20) Elvis's "The Delivery Man" has one too many indistinguishable slow, pensive songs (not to be confused with the handful of quite good slow songs), but when it rocks, it does not fuck around.

CDs I considered for the top 20, but that didn't quite make the cut:
Bela Fleck and Edgar Meyer -- Music for Two
Nellie McKay -- Get Away from Me
Laura Viers -- Carbon Glacier
Viktor Krauss -- Far From Enough
TV on the Radio -- Desperate Youth, Blood Thirsty Babes (also receives a demerit for not spelling "Bloodthirsty" as one word, or at least hyphenating it)
Wilco -- A Ghost Is Born
They Might Be Giants -- The Spine
Morrissey -- You Are the Quarry
Sonic Youth -- Sonic Nurse
Fiery Furnaces -- Blueberry Boat
Beta Band -- Heroes to Zeros
Stereolab -- Margerine Eclipse

Albums I haven't heard yet that might very well retroactively make this list when I do hear them:
Green Day -- American Idiot
Ken Stringfellow -- Soft Commands

Best compilations:
The Cure -- Join the Dots (box set)
Crammed Global Soundclash 1980-89 Part One: World Fusion

Best expanded reissues:
Talking Heads -- The Name of This Band Is Talking Heads
Pavement -- Crooked Rain, Crooked Rain
Elvis Costello -- Kojak Variety

Best CD I bought totally at random:
The Richard Leo Johnson Trio -- Poetry of Appliance

Best albums from a long time ago that I finally bought this year:
The Go-Betweens -- Spring Hill Fair
Wilco -- Summerteeth
Neil Young -- On the Beach
DJ Shadow -- Endtroducing...

Best singles:
Pixies -- Bam Thwok
Belle & Sebastian -- Your Cover's Blown

On second thought (CDs that should've been on my top 20 last year):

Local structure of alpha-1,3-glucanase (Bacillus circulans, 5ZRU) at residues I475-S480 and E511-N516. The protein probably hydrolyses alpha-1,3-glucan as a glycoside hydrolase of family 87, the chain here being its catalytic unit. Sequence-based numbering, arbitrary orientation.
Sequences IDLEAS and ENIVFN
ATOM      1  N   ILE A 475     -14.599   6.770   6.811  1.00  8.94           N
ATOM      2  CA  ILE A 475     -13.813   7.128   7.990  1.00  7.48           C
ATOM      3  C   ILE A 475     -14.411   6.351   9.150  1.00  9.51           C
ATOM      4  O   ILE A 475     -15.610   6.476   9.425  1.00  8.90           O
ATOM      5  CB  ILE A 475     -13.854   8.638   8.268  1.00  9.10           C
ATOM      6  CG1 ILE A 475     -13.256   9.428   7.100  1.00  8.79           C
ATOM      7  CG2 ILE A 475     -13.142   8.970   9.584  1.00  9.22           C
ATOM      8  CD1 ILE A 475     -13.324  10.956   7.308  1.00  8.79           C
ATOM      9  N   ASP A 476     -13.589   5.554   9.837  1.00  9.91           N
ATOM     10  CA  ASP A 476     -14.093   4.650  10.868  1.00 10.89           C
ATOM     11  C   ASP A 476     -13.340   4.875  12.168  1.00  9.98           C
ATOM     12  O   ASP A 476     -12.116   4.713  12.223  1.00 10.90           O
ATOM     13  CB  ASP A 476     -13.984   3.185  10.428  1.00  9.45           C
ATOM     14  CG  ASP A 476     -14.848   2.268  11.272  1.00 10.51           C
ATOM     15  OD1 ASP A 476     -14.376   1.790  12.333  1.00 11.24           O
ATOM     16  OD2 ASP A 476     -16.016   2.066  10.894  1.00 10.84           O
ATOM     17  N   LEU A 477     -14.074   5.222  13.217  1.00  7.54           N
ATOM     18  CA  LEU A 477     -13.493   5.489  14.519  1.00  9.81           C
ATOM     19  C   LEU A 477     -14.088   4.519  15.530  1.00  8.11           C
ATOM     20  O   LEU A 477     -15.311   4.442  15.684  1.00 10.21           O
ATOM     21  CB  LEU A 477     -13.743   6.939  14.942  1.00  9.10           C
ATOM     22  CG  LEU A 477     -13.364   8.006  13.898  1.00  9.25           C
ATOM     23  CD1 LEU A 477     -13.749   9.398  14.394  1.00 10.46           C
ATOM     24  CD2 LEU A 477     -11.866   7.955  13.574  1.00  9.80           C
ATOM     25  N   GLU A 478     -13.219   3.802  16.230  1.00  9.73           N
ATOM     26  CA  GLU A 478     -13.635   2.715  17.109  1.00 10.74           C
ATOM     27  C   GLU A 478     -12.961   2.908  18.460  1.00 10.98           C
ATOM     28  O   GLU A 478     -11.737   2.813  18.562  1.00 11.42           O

Ted Leo and the Pharmacists -- Hearts of Oak
Andrew Bird -- Weather Systems
The New Pornographers -- The Electric Version

I can be forgiven for "Hearts of Oak". I hadn't bought it yet. But Andrew Bird and the New Pornographers only on the honorable mention list? What was I thinking?

Well, the Andrew Bird was very quiet and atmospheric, and didn't stand out from the pack right off the bat, the way "The Swimming Hour" did. After seeing him perform some of the songs from "Weather Systems" in concert, the album just sort of clicked for me, and it's been in heavy rotation since. And I guess I downgraded the New Pornographers album for being too similar to their first album, but not as catchy. But even so, it still completely trounces the Fire Theft. I mean, come on.

So: Ted Leo in at #2, Andrew Bird at, oh, let's say after Belle and Sebastian, and the New Pornographers after Paul Weller. The Fire Theft (clearly overrated for having just been bought) and the Rapture are definitely bumped off the list, and who else shouldn't have been there? Hmm. I still like that Liz Phair CD unreasonably, and I'm thinking I might have underrated Yo La Tengo's "Summer Sun"...but I haven't listened to that Radiohead CD in ages. Away with it.

Ah. Much better.

Posted by Francis at 04:15 PM | TrackBack

What about Fountains of Wayne's "Welcome Interstate Managers"? Or did that not make the list because they left in just a little too much B-side material?

Posted by: Debby at December 31, 2004 07:11 PM

No, I liked that album very much...seeing as it was my #1 pick for 2003.

Posted by: Francis at December 31, 2004 08:55 PM

I found American Idiot to be not worth the hype. Though to be honest I haven't made it through the whole thing yet.

A lot of my top picks for this year are probably too poppy for your delicate indie sensibilities. You might like the Secret Machines album though.

Posted by: The Dan at January 1, 2005 06:39 PM

I thought the difference was that apes download music from the Internet because they don't know it's wrong.

Posted by: elton john at January 3, 2005 02:43 AM